What is your offer based on? Recent sold comps or real facts or just want you can afford? Its unrealistic that a seller will accept an offer based on what you can afford without true local market real estate facts to support your offer. It may open up negotations and be a starting point for negotiations. In addition if the house is a short sale or foreclosure there are other factors to be considered or perhaps the home is paid off and the sellers are looking to get rid of it quickly. Obviously not knowing all the facts about the listing, etc. I cannot or can anyone else answer what the seller is willing to accept but if you want to write up the offer than your agent must present it and the listing agent must present it to the sellers. You can see where it goes from there.
Gina Chirico, Sales Associate
Prudential NJ Properties
973-992-6363 ext 116 office
No Guessing here, You can make an offer and see their counter offer.
You should contact a realtor and he or she will guide you with the offer.
Are comparable properties in the same area selling at that price or did you just pull that number out of thin air?
If the actual market value of the house is in that general range I would say make the offer, if not and you expect to negotiate further with the seller, I wouldn't start super low and expect the seller to meet you in the middle. That tactic only tends to aggravate the seller and builds ill will toward any future offers you make.
Home sale negotiations don't work that way, flea market negotiations do!
Using flea market tactics to buy a home will only insult a seller to the point they will give much resistance to accepting any future offer "You" make.
I've seen it over and over first hand and it usually backfires on the buyer causing them to end up paying more than the seller would normally settle for if their first offer was a serious one even if a little low. I have a seller now that is dealing with a buyer like this and said I'd rather burn the house down then give it to him.
These 20-30% below asking price offers are ridiculous when coming from people that don't bother to check what the comps are selling for.
I think people hear property values have fallen x% since the peak of the market in 2006 and then come in several years later and want to offer that same % off the current asking price. Realtors need to educate their clients better and the ones that don't want to listen will waste a lot of your time showing homes just to make silly offers that have no chance of being accepted.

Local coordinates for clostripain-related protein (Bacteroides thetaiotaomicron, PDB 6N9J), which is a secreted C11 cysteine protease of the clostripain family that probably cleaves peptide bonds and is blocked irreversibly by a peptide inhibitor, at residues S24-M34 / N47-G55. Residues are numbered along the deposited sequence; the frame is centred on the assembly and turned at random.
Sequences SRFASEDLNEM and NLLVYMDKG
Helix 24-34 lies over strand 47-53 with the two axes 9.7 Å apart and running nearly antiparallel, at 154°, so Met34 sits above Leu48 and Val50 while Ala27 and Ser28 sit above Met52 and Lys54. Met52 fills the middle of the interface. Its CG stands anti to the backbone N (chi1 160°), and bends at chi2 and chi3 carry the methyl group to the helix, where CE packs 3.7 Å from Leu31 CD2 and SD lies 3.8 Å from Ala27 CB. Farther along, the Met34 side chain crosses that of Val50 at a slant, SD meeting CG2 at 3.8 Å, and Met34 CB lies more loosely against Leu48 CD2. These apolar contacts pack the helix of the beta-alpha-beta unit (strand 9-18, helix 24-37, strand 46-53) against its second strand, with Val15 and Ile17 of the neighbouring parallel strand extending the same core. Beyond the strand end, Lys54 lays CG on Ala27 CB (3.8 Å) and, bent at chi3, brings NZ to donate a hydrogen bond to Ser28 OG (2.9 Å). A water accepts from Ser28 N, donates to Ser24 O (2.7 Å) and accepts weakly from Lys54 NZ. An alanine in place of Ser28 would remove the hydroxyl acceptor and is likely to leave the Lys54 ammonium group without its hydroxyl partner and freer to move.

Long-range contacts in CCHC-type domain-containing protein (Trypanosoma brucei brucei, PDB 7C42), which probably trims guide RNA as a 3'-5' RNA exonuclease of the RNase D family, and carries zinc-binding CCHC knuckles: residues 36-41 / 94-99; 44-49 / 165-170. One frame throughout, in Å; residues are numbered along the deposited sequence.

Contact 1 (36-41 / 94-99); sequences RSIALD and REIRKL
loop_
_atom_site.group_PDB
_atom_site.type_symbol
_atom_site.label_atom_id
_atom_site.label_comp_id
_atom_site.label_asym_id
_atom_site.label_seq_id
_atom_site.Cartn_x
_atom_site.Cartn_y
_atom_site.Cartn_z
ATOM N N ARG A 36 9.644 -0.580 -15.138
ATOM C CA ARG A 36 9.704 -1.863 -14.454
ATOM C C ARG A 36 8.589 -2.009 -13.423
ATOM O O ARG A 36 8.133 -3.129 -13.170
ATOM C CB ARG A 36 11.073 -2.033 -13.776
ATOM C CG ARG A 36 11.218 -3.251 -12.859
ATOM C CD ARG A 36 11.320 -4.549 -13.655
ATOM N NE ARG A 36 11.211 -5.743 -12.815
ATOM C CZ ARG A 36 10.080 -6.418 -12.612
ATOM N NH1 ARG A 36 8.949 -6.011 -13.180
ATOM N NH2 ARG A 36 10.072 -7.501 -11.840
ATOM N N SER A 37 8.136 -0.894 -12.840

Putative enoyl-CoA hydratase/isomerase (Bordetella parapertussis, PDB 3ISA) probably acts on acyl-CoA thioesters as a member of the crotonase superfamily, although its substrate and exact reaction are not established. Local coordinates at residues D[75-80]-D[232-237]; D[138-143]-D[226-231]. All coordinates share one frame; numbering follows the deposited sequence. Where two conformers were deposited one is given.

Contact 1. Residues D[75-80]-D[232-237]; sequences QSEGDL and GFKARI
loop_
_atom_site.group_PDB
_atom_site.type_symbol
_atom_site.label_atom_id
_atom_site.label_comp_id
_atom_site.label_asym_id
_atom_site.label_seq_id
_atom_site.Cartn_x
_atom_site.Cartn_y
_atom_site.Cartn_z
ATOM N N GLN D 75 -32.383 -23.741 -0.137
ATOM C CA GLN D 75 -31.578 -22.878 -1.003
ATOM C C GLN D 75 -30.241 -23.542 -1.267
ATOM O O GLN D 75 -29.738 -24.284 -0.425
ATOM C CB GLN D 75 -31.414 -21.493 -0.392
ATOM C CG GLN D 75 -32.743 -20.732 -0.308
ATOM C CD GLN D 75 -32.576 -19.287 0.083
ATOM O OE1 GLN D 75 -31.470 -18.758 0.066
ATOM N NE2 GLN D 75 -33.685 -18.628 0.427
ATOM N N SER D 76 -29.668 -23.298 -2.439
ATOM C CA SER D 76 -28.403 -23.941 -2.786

Short sales may be your exception but you may wait 10 months later just to find out the bank doesn't want to accept your offer either because it is much lower than the market will bare.
Real Estate always sells at Market Value!
Market Value does not = What people are offering, it is what comparable homes have actually sold for recently.
But there is no reason not to try - the worst thing that can happen will be that the seller says "no". You can brush that off and either try again or move on. But one thing is for sure, an offer that you can substantiate is far more likely to kick off a successful negotiation leading to acceptance than a number pulled out of the sky.
An agent can assist you with a price trend analysis which will recommend an offer price range based on the facts of the market - it will immediately flush out overpricing - and is a powerful tool to guide the bidding process.
I'm familiar with the inventory and very comfortable with the analytics - if I can be of assistance, please do not hesitate to reach out to me.
Search and connect at http://www.feenick.com
Considering Gina's input, I would also add that if you are truly serious about this property, an offer that is approximately 29% less than list price would most certainly insult a seller and you risk the seller being unwilling to work with you in the future (and trust me, even in this market, an insulted seller will shut the door on a buyer even if they begin to wave cash in their face - go figure!).
While I advocate that "an offer is a sign of interest and no offers is actually an insult", if this property is priced accordingly, I'd advise against it.
Love and Peace